Data Dictionary: ACS 2006 -- 2008 (3-Year Estimates)
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Data Source: U.S. Census Bureau
Universe: Universe: Owner-occupied housing units
Variable Details
B992523. Imputation Of Selected Monthly Owner Costs For Owner-Occupied Housing Units
Universe: Universe: Owner-occupied housing units
B992523002 1 or more items imputed
Aggregation method:
Addition
Relevant Documentation:
Excerpt from: Social Explorer; U.S. Census Bureau; American Community Survey 2006-2008 Summary File: Technical Documentation.
 
Imputation Rates
Missing data for a particular question or item is called item nonresponse. It occurs when a respondent fails to provide an answer to a required item. The ACS also considers invalid answers as item nonresponse. The Census Bureau uses imputation methods that either use rules to determine acceptable answers or use answers from similar housing units or people who provided the item information. One type of imputation, allocation, involves using statistical procedures, such as within-household or nearest neighbor matrices populated by donors, to impute for missing values.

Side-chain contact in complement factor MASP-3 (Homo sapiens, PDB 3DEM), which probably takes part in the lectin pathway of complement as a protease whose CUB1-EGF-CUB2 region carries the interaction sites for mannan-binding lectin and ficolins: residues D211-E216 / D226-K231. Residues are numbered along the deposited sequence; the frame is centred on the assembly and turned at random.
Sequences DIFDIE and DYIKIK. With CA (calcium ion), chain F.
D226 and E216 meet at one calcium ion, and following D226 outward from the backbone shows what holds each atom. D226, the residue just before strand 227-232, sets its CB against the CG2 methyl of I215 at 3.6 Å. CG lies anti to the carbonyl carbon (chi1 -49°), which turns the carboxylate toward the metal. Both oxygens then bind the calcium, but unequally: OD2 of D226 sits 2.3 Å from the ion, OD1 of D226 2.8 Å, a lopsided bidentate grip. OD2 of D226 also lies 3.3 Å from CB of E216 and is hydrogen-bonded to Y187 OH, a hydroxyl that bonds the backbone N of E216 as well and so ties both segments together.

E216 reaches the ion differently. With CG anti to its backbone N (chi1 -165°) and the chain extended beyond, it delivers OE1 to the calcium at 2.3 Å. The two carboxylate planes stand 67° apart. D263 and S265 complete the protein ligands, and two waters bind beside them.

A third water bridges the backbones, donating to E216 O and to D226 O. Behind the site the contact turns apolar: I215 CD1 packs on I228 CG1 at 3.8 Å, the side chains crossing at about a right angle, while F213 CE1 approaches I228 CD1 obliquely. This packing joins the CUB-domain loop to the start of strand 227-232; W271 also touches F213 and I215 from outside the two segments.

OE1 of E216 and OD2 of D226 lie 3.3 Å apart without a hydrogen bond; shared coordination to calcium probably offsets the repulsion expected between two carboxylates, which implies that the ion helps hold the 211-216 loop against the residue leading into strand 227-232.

Overall Person Characteristic Imputation Rate
This rate is calculated by adding together the weighted number of allocated items across a set of person characteristics, and dividing by the total weighted number of responses across the same set of characteristics.
Overall Housing Characteristic Imputation Rate
This rate is calculated by adding together the weighted number of allocated items across a set of household and housing unit characteristics, and dividing by the total weighted number of responses across the same set of characteristics. These rates give an overall picture of the rate of item nonresponse for a geographic area.

Excerpt from: Social Explorer; U.S. Census Bureau; American Community Survey 2006-2008 Summary File: Technical Documentation.
 
Selected Monthly Owner Costs